• The environmental impact of trips completed with Uber’s app matters. It’s our responsibility to report transparently on performance and take action to improve it. Our analysis shows that emissions resulting from the use of our platform are the most material component of Uber’s carbon footprint. This report, based on real-world use of our platform, helps provide greater transparency on our climate impact and helps us improve our efforts to support drivers’ fair transition to ZEVs and reduce emissions resulting from rides.

    You can read our first report (2020) here and our second report (2021) here. Since our 2021 report, we have only published updates on this webpage.

  • Metrics include the following:

    • ZEV uptake by drivers on Uber (share of on-trip miles or kilometers completed in ZEVs), which measures our progress toward our goal of 100% zero-emission mobility on Uber globally by 2040
    • Passenger carbon intensity, which measures the emissions resulting from every passenger mile
  • We have bold ambitions to reduce the passenger carbon intensity of trips and increase the use of zero-emission vehicles on Uber. Measuring what you manage and being transparent on progress are important steps along the journey.

  • Rides with the Uber app are one of many transportation options available to people who are looking for a ride. Trip choice depends a lot on various local market conditions. Our analysis of US National Household Travel Survey data shows that a higher per-household utilization of the most sustainable transportation modes (transit, walking, and biking) correlates with a higher utilization of ridesharing and other on-demand solutions.

  • Our first report, published in 2020, covered the US and Canada. We added major European markets to our second report, published in 2021. Many of the above metrics now cover all passenger trips completed with the Uber app globally. We’re aligned to regular reporting on climate emissions and other impact areas resulting from trips on Uber. We aim to expand the geographic scope of markets covered in the report over time for all our reporting metrics, including ZEV uptake and passenger carbon intensity.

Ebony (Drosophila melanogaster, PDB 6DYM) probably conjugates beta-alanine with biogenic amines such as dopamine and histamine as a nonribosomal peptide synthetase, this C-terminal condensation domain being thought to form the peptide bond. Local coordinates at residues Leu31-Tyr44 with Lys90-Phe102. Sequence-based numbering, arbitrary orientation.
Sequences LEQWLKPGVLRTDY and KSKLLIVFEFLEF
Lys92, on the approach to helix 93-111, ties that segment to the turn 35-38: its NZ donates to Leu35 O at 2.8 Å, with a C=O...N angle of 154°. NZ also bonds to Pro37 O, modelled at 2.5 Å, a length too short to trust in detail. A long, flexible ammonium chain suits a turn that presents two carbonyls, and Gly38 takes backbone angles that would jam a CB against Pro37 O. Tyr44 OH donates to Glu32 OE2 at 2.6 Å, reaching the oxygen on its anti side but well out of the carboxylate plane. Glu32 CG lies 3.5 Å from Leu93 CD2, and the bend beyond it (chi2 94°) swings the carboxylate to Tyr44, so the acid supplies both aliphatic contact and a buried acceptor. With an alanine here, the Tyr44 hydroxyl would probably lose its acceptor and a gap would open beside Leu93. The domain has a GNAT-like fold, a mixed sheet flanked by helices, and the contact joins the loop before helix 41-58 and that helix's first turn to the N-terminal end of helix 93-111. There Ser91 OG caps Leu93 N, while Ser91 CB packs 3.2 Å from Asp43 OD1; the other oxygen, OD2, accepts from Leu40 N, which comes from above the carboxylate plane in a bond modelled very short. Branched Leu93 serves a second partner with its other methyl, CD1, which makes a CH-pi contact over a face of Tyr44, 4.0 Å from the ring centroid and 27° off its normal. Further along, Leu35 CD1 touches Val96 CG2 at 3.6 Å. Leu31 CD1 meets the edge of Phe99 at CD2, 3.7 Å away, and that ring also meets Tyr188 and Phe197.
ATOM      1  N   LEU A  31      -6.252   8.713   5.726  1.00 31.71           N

• We update all metrics at least annually and may update some metrics more frequently. We will release emissions metrics (like passenger carbon intensity) annually, aggregated by calendar year.

  • We use the term “zero-emission vehicle” (ZEV) the same way the California Air Resources Board (CARB) and Europe’s Transport & Environment (T&E) do: to refer to vehicles that produce no direct CO₂ emissions or other criteria air pollutants (such as NOx, particulate matter, CO₂, and SOx) from the on-board source of power. Regional variations should be considered at the reader’s discretion.

    Drivers using Uber’s app use 2 types of ZEVs today: battery electric vehicles (battery EVs) and, very occasionally, hydrogen-powered fuel cell electric vehicles (FCEVs).

    Of course, the “zero” in ZEV refers to no emissions from the proverbial “tailpipe” of the vehicle and not necessarily all the emissions that can be accounted for from production to disposal of the vehicle and its energy source. All accounted for, however, life-cycle analyses by independent experts show that “emissions over the lifetime of average medium-size battery EVs registered today are already lower than comparable gasoline cars by 66%–69% in Europe, 60%–68% in the United States, 37%–45% in China, and 19%–34% in India.”

  • Our Climate Assessment and Performance Report currently covers electrification and emissions metrics only for our Mobility business (ridesharing). We aim to include our Delivery and Freight businesses in this environmental sustainability report in the future.

    To understand the steps we are taking across Delivery as well as Uber Freight, please consult Uber’s 2024 Environmental, Social, and Governance Report.

  • In Uber’s Environmental, Social, and Governance Report, you can find Uber’s emissions breakdown across Scope 1, 2, and 3 emissions, all of which have received limited assurance from an independent third party.

This page and the related Climate Assessment and Performance Reports and Environmental, Social, and Governance Reports (“the report”) contain forward-looking statements regarding our future business expectations and goals, which involve risks and uncertainties. Actual results may differ materially from the results anticipated. For more information, please go to our reports.

Climate data disclosed in this report has received limited assurance from LRQA. LRQA’s verification statement can be found here.

The use of terms in this report such as “drivers,” “couriers,” “earn,” “zero-emission vehicle,” and “sustainable packaging” are general and follow the general use case of the word by Uber Technologies, Inc. Regional variations of words should be considered at the reader’s discretion.

Europe refers to European markets where Uber operated as of Q1 2024.